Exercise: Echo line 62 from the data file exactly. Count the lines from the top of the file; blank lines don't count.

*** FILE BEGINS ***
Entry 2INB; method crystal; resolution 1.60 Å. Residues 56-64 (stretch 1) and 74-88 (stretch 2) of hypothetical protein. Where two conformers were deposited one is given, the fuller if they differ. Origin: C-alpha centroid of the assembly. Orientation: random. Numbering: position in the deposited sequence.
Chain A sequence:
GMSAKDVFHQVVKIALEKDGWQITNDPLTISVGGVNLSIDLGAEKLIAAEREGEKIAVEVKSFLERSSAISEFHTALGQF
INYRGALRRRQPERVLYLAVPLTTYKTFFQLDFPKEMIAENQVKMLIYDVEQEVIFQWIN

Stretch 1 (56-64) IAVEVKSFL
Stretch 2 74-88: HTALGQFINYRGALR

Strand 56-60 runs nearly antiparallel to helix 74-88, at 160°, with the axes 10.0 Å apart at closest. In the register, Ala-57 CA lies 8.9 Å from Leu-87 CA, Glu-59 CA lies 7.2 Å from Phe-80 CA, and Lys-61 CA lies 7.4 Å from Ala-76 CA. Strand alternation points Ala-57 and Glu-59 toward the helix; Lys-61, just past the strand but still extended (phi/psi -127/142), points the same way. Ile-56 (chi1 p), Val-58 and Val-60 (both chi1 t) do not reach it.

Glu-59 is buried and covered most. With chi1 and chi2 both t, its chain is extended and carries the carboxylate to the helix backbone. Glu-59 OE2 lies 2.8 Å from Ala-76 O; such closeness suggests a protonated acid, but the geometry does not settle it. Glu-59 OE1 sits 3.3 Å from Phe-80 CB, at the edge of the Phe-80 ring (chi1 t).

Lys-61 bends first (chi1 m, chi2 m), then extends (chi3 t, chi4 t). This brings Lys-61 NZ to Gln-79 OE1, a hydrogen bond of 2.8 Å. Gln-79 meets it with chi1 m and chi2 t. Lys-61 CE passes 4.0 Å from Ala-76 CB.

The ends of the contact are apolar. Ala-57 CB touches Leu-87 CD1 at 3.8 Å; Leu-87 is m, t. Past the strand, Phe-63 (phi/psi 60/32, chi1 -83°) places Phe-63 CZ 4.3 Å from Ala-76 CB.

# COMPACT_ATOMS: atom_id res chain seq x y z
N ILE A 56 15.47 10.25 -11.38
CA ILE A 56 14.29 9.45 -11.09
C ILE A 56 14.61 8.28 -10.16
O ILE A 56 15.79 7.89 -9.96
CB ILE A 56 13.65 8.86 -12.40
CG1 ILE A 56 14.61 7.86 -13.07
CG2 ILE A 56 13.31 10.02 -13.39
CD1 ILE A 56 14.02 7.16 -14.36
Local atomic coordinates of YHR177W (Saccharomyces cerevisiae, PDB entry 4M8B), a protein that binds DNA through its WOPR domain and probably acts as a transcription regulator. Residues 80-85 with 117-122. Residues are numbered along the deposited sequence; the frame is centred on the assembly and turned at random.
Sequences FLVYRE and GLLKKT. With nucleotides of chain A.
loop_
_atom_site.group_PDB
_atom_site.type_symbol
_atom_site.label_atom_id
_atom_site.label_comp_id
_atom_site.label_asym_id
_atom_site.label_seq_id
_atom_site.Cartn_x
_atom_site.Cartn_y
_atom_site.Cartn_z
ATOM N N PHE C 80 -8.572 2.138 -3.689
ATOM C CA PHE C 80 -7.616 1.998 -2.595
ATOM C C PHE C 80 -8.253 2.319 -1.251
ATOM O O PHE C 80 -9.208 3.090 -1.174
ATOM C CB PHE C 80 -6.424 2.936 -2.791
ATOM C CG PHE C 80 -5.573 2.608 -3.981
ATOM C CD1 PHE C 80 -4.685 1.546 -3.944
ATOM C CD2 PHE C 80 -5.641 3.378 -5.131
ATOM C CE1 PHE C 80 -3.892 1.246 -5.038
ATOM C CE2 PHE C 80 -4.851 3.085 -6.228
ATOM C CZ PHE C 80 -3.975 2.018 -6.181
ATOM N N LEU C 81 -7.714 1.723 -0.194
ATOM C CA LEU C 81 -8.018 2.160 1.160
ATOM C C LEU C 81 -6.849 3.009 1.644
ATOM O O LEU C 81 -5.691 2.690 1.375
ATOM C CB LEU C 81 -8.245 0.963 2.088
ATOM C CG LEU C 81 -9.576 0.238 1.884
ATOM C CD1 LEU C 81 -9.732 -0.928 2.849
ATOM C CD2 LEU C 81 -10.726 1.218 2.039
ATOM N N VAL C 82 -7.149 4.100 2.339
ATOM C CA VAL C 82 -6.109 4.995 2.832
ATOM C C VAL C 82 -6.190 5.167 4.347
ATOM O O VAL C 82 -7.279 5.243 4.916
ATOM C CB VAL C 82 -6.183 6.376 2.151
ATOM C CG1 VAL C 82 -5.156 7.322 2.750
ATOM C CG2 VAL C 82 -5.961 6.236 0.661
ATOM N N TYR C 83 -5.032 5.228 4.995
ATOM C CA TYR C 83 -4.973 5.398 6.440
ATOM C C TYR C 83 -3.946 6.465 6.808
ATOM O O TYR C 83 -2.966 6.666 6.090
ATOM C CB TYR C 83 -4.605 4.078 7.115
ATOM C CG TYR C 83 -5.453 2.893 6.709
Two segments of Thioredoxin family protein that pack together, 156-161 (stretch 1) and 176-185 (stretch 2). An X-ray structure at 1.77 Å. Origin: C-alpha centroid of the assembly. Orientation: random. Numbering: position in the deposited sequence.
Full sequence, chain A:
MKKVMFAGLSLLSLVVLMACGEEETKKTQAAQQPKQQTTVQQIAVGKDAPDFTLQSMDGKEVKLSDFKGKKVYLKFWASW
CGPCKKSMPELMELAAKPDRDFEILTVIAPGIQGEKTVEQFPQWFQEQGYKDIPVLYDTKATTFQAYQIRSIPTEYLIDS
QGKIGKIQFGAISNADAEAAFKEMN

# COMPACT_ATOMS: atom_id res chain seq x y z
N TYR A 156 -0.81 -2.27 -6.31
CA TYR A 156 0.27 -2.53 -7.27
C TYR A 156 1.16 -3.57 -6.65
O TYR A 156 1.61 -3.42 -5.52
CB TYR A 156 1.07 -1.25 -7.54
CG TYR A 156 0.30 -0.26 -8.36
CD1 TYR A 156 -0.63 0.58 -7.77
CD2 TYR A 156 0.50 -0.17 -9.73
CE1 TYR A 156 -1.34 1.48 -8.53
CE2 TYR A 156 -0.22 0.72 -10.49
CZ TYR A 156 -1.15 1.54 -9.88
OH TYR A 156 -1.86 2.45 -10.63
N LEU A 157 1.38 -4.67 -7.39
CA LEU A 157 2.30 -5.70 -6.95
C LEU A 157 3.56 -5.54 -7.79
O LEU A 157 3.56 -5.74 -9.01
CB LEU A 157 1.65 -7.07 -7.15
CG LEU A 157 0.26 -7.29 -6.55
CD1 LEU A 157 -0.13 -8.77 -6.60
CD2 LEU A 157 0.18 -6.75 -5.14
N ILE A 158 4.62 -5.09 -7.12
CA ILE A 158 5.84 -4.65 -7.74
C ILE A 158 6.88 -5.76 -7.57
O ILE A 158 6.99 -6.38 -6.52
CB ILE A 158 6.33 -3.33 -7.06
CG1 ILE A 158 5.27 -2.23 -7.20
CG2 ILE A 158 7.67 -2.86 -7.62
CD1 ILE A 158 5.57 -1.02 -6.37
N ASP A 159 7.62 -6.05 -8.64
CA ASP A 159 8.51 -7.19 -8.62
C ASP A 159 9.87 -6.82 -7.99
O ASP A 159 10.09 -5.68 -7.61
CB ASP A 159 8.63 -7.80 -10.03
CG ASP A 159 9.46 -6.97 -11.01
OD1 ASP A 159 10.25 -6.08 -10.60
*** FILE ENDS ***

ATOM C CB TYR C 83 -4.605 4.078 7.115